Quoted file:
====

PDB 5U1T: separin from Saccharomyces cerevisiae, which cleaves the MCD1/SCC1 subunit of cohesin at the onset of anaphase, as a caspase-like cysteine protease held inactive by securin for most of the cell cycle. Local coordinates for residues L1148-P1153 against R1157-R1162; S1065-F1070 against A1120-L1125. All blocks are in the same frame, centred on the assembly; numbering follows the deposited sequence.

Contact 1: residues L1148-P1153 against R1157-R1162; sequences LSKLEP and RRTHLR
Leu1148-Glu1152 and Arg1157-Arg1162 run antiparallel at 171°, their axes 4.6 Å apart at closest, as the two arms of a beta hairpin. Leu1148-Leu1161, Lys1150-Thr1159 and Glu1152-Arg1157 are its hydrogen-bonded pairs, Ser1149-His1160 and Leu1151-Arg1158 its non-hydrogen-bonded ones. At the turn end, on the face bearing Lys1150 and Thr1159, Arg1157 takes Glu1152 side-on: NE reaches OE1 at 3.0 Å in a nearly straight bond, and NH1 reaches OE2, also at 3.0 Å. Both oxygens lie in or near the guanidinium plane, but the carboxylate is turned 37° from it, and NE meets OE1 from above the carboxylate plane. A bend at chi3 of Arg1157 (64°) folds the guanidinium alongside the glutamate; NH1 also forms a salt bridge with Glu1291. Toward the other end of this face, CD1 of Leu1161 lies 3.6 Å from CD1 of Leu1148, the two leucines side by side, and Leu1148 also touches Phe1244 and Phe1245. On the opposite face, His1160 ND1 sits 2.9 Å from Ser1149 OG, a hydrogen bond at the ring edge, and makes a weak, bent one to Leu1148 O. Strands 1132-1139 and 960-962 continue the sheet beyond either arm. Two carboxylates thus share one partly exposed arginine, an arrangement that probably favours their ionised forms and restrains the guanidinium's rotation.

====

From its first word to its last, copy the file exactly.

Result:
PDB 5U1T: separin from Saccharomyces cerevisiae, which cleaves the MCD1/SCC1 subunit of cohesin at the onset of anaphase, as a caspase-like cysteine protease held inactive by securin for most of the cell cycle. Local coordinates for residues L1148-P1153 against R1157-R1162; S1065-F1070 against A1120-L1125. All blocks are in the same frame, centred on the assembly; numbering follows the deposited sequence.

Contact 1: residues L1148-P1153 against R1157-R1162; sequences LSKLEP and RRTHLR
Leu1148-Glu1152 and Arg1157-Arg1162 run antiparallel at 171°, their axes 4.6 Å apart at closest, as the two arms of a beta hairpin. Leu1148-Leu1161, Lys1150-Thr1159 and Glu1152-Arg1157 are its hydrogen-bonded pairs, Ser1149-His1160 and Leu1151-Arg1158 its non-hydrogen-bonded ones. At the turn end, on the face bearing Lys1150 and Thr1159, Arg1157 takes Glu1152 side-on: NE reaches OE1 at 3.0 Å in a nearly straight bond, and NH1 reaches OE2, also at 3.0 Å. Both oxygens lie in or near the guanidinium plane, but the carboxylate is turned 37° from it, and NE meets OE1 from above the carboxylate plane. A bend at chi3 of Arg1157 (64°) folds the guanidinium alongside the glutamate; NH1 also forms a salt bridge with Glu1291. Toward the other end of this face, CD1 of Leu1161 lies 3.6 Å from CD1 of Leu1148, the two leucines side by side, and Leu1148 also touches Phe1244 and Phe1245. On the opposite face, His1160 ND1 sits 2.9 Å from Ser1149 OG, a hydrogen bond at the ring edge, and makes a weak, bent one to Leu1148 O. Strands 1132-1139 and 960-962 continue the sheet beyond either arm. Two carboxylates thus share one partly exposed arginine, an arrangement that probably favours their ionised forms and restrains the guanidinium's rotation.